The traditional approach of optimizing a formulation or process involves studying the influence of one variable at time (OVAT), while keeping others as constant. Using this OVAT approach, the solution of a specific problematic property can be achieved somehow, but attainment of the true optimum composition or process is never assured [10]. This may be due to presence of interactions, that is, the influence of one or more factors on others. The ultimate product may be satisfactory but mostly suboptimal, as a better formulation might still exist for the studied conditions. The conventional OVAT approach of drug formulation development suffers from several pitfalls, like being strenuous, uneconomical, and inept to reveal interactions. Further, the OVAT methodology results only in “just satisfactory” solutions, as a detailed study of all variables is not possible. As one cannot establish “cause-and-effect” relationships using OVAT, it becomes ineffective when all variables are changed simultaneously. Recently, the systematic optimization approaches are being widely practiced to alleviate such inconsistencies. This holistic approach encompassing the application of appropriate experimental designs coupled with the generation of mathematical equations and graphic outcomes and depicting a complete picture of variation of the response(s) as a function of the factor(s) is termed as design of experiments (DoE). DoE techniques are thus far more beneficial, as they overcome most shortcomings inherent to the traditional OVAT approach [11, 12].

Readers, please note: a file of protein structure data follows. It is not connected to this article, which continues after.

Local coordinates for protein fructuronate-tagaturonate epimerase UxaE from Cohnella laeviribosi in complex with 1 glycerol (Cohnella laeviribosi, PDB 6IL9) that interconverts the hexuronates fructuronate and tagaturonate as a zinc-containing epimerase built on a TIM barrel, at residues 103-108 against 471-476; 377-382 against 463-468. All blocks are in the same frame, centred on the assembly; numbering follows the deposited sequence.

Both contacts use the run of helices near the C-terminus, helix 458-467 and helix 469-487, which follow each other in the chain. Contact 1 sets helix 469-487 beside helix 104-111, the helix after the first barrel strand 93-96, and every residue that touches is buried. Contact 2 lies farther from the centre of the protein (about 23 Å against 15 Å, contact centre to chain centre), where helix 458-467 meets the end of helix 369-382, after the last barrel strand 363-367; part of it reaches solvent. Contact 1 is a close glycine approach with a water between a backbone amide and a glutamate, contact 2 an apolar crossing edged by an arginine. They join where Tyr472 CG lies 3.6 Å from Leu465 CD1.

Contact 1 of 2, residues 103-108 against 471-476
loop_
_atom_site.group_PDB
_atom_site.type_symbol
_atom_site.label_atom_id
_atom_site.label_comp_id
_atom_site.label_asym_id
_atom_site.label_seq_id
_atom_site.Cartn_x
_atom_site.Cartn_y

Further, the screening techniques employed as a part of DoE help in finding the “important” and “unimportant” input variables. One can simulate the product or process behavior using model equation(s) and thus save a significant amount of resources, namely, time, effort, materials, and cost. The remarkable feature of DoE is that it can predict the performance of formulations even without preparing them and detect and estimate the possible interactions and synergies among variables. Recently, DoE optimization techniques are becoming a regular practice globally, not only in the design and development of an assortment of new dosage forms but also for modifying the existing ones. Whether it is a drug industry, institutional drug delivery resource, or federal compliance with USFDA, ICH, NIH, or ISO, DoE is being frequently sought after in drug discovery and development. The faster emerging area of quality by design (QbD) also requires the implementation of DoE precepts during different stages of product/process transformation. By and large, low-resolution designs like FDs (full or fractional), Plackett Burman design, or Taguchi designs are enough for the purpose of simpler screening of a large number of experimental parameters [10].